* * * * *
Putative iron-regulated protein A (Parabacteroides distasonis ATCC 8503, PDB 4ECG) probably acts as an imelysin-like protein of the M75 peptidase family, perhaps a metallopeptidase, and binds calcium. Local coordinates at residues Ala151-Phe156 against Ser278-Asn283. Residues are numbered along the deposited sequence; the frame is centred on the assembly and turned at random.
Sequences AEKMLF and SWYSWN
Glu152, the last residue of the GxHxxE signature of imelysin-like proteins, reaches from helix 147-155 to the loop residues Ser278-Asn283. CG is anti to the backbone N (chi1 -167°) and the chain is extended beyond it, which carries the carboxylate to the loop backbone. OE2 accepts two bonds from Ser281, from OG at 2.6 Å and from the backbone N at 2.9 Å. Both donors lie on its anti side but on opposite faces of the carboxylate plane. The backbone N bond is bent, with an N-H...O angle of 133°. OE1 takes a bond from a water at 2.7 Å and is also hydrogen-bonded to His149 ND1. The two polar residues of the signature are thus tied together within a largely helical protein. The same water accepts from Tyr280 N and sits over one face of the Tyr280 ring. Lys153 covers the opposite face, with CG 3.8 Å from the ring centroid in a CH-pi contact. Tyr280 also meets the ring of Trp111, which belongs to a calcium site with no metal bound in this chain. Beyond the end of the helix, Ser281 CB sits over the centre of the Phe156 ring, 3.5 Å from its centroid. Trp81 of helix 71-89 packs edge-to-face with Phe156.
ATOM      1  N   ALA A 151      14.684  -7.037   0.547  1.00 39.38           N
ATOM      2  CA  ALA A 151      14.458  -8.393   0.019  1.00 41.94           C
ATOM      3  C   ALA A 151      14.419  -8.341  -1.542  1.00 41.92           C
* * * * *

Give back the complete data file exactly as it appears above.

Putative iron-regulated protein A (Parabacteroides distasonis ATCC 8503, PDB 4ECG) probably acts as an imelysin-like protein of the M75 peptidase family, perhaps a metallopeptidase, and binds calcium. Local coordinates at residues Ala151-Phe156 against Ser278-Asn283. Residues are numbered along the deposited sequence; the frame is centred on the assembly and turned at random.
Sequences AEKMLF and SWYSWN
Glu152, the last residue of the GxHxxE signature of imelysin-like proteins, reaches from helix 147-155 to the loop residues Ser278-Asn283. CG is anti to the backbone N (chi1 -167°) and the chain is extended beyond it, which carries the carboxylate to the loop backbone. OE2 accepts two bonds from Ser281, from OG at 2.6 Å and from the backbone N at 2.9 Å. Both donors lie on its anti side but on opposite faces of the carboxylate plane. The backbone N bond is bent, with an N-H...O angle of 133°. OE1 takes a bond from a water at 2.7 Å and is also hydrogen-bonded to His149 ND1. The two polar residues of the signature are thus tied together within a largely helical protein. The same water accepts from Tyr280 N and sits over one face of the Tyr280 ring. Lys153 covers the opposite face, with CG 3.8 Å from the ring centroid in a CH-pi contact. Tyr280 also meets the ring of Trp111, which belongs to a calcium site with no metal bound in this chain. Beyond the end of the helix, Ser281 CB sits over the centre of the Phe156 ring, 3.5 Å from its centroid. Trp81 of helix 71-89 packs edge-to-face with Phe156.
ATOM      1  N   ALA A 151      14.684  -7.037   0.547  1.00 39.38           N
ATOM      2  CA  ALA A 151      14.458  -8.393   0.019  1.00 41.94           C
ATOM      3  C   ALA A 151      14.419  -8.341  -1.542  1.00 41.92           C